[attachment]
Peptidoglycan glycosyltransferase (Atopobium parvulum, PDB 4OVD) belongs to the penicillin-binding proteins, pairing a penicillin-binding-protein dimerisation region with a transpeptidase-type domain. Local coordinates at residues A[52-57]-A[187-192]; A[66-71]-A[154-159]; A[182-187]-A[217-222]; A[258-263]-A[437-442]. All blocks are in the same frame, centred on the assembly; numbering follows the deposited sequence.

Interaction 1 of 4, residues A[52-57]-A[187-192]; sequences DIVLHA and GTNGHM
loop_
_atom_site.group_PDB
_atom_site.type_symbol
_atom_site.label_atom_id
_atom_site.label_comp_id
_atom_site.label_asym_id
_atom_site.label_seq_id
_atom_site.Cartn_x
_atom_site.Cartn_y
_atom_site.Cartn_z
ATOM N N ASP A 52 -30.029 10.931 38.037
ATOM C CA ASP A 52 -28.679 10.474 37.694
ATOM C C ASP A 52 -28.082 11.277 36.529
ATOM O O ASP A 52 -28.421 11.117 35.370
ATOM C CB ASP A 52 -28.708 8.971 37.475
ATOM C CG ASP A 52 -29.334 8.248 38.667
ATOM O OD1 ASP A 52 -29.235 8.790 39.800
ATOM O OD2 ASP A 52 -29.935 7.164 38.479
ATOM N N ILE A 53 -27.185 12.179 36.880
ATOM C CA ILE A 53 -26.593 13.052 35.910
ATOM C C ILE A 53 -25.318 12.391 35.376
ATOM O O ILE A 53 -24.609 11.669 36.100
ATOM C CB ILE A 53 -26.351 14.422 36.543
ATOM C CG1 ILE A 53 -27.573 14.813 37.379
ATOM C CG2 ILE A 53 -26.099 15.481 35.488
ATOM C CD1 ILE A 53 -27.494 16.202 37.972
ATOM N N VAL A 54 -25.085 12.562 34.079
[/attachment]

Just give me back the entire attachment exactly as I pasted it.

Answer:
Peptidoglycan glycosyltransferase (Atopobium parvulum, PDB 4OVD) belongs to the penicillin-binding proteins, pairing a penicillin-binding-protein dimerisation region with a transpeptidase-type domain. Local coordinates at residues A[52-57]-A[187-192]; A[66-71]-A[154-159]; A[182-187]-A[217-222]; A[258-263]-A[437-442]. All blocks are in the same frame, centred on the assembly; numbering follows the deposited sequence.

Interaction 1 of 4, residues A[52-57]-A[187-192]; sequences DIVLHA and GTNGHM
loop_
_atom_site.group_PDB
_atom_site.type_symbol
_atom_site.label_atom_id
_atom_site.label_comp_id
_atom_site.label_asym_id
_atom_site.label_seq_id
_atom_site.Cartn_x
_atom_site.Cartn_y
_atom_site.Cartn_z
ATOM N N ASP A 52 -30.029 10.931 38.037
ATOM C CA ASP A 52 -28.679 10.474 37.694
ATOM C C ASP A 52 -28.082 11.277 36.529
ATOM O O ASP A 52 -28.421 11.117 35.370
ATOM C CB ASP A 52 -28.708 8.971 37.475
ATOM C CG ASP A 52 -29.334 8.248 38.667
ATOM O OD1 ASP A 52 -29.235 8.790 39.800
ATOM O OD2 ASP A 52 -29.935 7.164 38.479
ATOM N N ILE A 53 -27.185 12.179 36.880
ATOM C CA ILE A 53 -26.593 13.052 35.910
ATOM C C ILE A 53 -25.318 12.391 35.376
ATOM O O ILE A 53 -24.609 11.669 36.100
ATOM C CB ILE A 53 -26.351 14.422 36.543
ATOM C CG1 ILE A 53 -27.573 14.813 37.379
ATOM C CG2 ILE A 53 -26.099 15.481 35.488
ATOM C CD1 ILE A 53 -27.494 16.202 37.972
ATOM N N VAL A 54 -25.085 12.562 34.079